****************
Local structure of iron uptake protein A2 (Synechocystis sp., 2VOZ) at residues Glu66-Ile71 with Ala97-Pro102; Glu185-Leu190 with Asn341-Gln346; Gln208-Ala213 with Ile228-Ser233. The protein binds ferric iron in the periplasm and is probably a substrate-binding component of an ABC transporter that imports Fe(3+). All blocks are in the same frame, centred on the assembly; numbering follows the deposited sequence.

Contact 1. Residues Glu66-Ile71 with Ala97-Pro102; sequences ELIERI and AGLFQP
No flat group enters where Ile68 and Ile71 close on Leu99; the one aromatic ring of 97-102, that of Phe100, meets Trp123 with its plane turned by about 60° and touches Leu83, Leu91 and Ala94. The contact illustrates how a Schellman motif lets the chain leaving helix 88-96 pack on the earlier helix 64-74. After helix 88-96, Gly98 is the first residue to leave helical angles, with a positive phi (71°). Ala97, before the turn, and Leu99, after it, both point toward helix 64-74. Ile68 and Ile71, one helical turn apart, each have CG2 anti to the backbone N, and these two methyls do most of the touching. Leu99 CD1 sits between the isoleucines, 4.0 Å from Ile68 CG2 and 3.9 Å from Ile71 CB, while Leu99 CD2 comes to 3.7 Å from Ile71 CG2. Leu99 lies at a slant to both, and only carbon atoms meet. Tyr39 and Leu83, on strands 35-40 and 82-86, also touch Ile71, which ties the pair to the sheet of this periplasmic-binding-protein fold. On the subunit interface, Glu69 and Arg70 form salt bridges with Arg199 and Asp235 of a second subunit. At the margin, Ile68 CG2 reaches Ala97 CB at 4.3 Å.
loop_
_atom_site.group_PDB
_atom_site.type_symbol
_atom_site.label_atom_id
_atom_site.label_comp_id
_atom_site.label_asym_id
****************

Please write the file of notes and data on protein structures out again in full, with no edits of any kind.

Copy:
Local structure of iron uptake protein A2 (Synechocystis sp., 2VOZ) at residues Glu66-Ile71 with Ala97-Pro102; Glu185-Leu190 with Asn341-Gln346; Gln208-Ala213 with Ile228-Ser233. The protein binds ferric iron in the periplasm and is probably a substrate-binding component of an ABC transporter that imports Fe(3+). All blocks are in the same frame, centred on the assembly; numbering follows the deposited sequence.

Contact 1. Residues Glu66-Ile71 with Ala97-Pro102; sequences ELIERI and AGLFQP
No flat group enters where Ile68 and Ile71 close on Leu99; the one aromatic ring of 97-102, that of Phe100, meets Trp123 with its plane turned by about 60° and touches Leu83, Leu91 and Ala94. The contact illustrates how a Schellman motif lets the chain leaving helix 88-96 pack on the earlier helix 64-74. After helix 88-96, Gly98 is the first residue to leave helical angles, with a positive phi (71°). Ala97, before the turn, and Leu99, after it, both point toward helix 64-74. Ile68 and Ile71, one helical turn apart, each have CG2 anti to the backbone N, and these two methyls do most of the touching. Leu99 CD1 sits between the isoleucines, 4.0 Å from Ile68 CG2 and 3.9 Å from Ile71 CB, while Leu99 CD2 comes to 3.7 Å from Ile71 CG2. Leu99 lies at a slant to both, and only carbon atoms meet. Tyr39 and Leu83, on strands 35-40 and 82-86, also touch Ile71, which ties the pair to the sheet of this periplasmic-binding-protein fold. On the subunit interface, Glu69 and Arg70 form salt bridges with Arg199 and Asp235 of a second subunit. At the margin, Ile68 CG2 reaches Ala97 CB at 4.3 Å.
loop_
_atom_site.group_PDB
_atom_site.type_symbol
_atom_site.label_atom_id
_atom_site.label_comp_id
_atom_site.label_asym_id